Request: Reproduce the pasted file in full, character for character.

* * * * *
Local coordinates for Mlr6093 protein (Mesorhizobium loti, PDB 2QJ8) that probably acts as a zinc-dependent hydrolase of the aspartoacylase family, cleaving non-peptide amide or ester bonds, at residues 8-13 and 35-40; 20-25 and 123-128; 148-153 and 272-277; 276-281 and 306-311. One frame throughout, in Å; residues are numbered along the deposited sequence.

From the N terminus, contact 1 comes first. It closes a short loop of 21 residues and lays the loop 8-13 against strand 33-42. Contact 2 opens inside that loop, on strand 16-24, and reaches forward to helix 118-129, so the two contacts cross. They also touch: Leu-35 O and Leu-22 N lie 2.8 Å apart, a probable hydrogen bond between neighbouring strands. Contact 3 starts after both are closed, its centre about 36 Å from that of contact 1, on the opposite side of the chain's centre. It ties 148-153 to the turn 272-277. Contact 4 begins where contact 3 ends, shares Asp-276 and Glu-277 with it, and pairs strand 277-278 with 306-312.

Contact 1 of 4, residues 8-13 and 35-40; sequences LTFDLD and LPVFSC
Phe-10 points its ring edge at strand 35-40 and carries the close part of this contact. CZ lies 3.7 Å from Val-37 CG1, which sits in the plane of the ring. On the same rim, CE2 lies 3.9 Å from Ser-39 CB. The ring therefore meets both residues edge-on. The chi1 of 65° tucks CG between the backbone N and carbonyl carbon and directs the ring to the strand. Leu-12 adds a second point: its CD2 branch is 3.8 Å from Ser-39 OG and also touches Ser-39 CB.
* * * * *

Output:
Local coordinates for Mlr6093 protein (Mesorhizobium loti, PDB 2QJ8) that probably acts as a zinc-dependent hydrolase of the aspartoacylase family, cleaving non-peptide amide or ester bonds, at residues 8-13 and 35-40; 20-25 and 123-128; 148-153 and 272-277; 276-281 and 306-311. One frame throughout, in Å; residues are numbered along the deposited sequence.

From the N terminus, contact 1 comes first. It closes a short loop of 21 residues and lays the loop 8-13 against strand 33-42. Contact 2 opens inside that loop, on strand 16-24, and reaches forward to helix 118-129, so the two contacts cross. They also touch: Leu-35 O and Leu-22 N lie 2.8 Å apart, a probable hydrogen bond between neighbouring strands. Contact 3 starts after both are closed, its centre about 36 Å from that of contact 1, on the opposite side of the chain's centre. It ties 148-153 to the turn 272-277. Contact 4 begins where contact 3 ends, shares Asp-276 and Glu-277 with it, and pairs strand 277-278 with 306-312.

Contact 1 of 4, residues 8-13 and 35-40; sequences LTFDLD and LPVFSC
Phe-10 points its ring edge at strand 35-40 and carries the close part of this contact. CZ lies 3.7 Å from Val-37 CG1, which sits in the plane of the ring. On the same rim, CE2 lies 3.9 Å from Ser-39 CB. The ring therefore meets both residues edge-on. The chi1 of 65° tucks CG between the backbone N and carbonyl carbon and directs the ring to the strand. Leu-12 adds a second point: its CD2 branch is 3.8 Å from Ser-39 OG and also touches Ser-39 CB.